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31 officials being investigated in coal mine accidents

2014-12-12 09:01 China Daily Web Editor: Si Huan

Allegations include abuse of power, dereliction of duty and bribery

Thirty-one officials have been investigated for involvement in three coal mine accidents dating to 2009 that were hidden and falsely reported, the country's top procuratorate said on Thursday.

The officials, including coal industry administrators, work safety watchdog staff and town government officials, are suspected of crimes that included abuse of power, dereliction of duty and accepting bribes, the Supreme People's Procuratorate said in a statement.

The three accidents resulted in the deaths of 39 people and dozens of others injured in Henan and Heilongjiang provinces.

Learning about the accidents, the top procuratorate sent teams to investigate the officials' alleged misconduct.

The local authorities and mine operators were found to have failed to follow their duties to report the accidents and carry out rescue work. The casualties and losses had been sealed, and one accident went unreported for four years.

"The false or missing reports violated law and discipline, behavior more odious than causing the accidents. It may leave the possibility of worse accidents, delay timely rescues and enlarge the loss to the nation," the statement said.

This has created an extremely bad influence in society, the statement continued.

On Dec 22, 2009, a fire in a coal mine in Lushan, Henan, killed 24 workers and caused economic losses of 20 million yuan ($3.2 million).

On Dec 22, 2013, a coal mine in Gongyi, Henan, was flooded, killing seven and causing losses of 15 million yuan.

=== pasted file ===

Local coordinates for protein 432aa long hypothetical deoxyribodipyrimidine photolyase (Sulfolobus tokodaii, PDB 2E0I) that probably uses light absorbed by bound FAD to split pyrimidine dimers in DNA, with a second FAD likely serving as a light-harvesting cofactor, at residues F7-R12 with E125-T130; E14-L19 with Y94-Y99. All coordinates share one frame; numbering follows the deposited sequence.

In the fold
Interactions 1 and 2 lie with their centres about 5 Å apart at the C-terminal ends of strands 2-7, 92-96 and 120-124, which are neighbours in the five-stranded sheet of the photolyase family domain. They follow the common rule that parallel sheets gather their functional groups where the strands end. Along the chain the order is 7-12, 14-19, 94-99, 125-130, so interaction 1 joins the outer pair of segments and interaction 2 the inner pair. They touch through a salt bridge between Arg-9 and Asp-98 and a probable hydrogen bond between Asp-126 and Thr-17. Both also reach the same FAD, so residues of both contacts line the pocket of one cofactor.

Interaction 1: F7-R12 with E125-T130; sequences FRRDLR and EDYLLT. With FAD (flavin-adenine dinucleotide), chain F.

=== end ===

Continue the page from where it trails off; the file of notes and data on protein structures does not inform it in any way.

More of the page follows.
Huang Yongdong, former director of the Lushan coal industry bureau, and seven local officials were probed on suspicion of abuse of power and dereliction of duty. Some were found to have accepted bribes.

The supervision agency overseeing the coal mines in Hegang, Heilongjiang province, didn't observe the illegal production of the mine company, in which a mine accident killed eight workers on July 5, 2014. After that, officials sealed the information of the accident with the mine operators.

Fifteen officials involved were probed on the deeds of misconduct and bribery.

All officials under investigation have been placed under "compulsory measures," which, according to China's Criminal Procedure Law, include summons by force, bail, residential surveillance, detention and arrest, according to the Supreme People's Procuratorate.

Zhao Li with Beijing Jingshi Lawyer's Office said an official's punishment will be severe if the behavior delayed a rescue and caused larger losses.

A campaign to improve mine safety has lowered death tolls from accidents considerably in recent years. Just over 1,000 deaths from 604 coal mining accidents were reported in 2013, down from more than 6,000 a year a decade ago.

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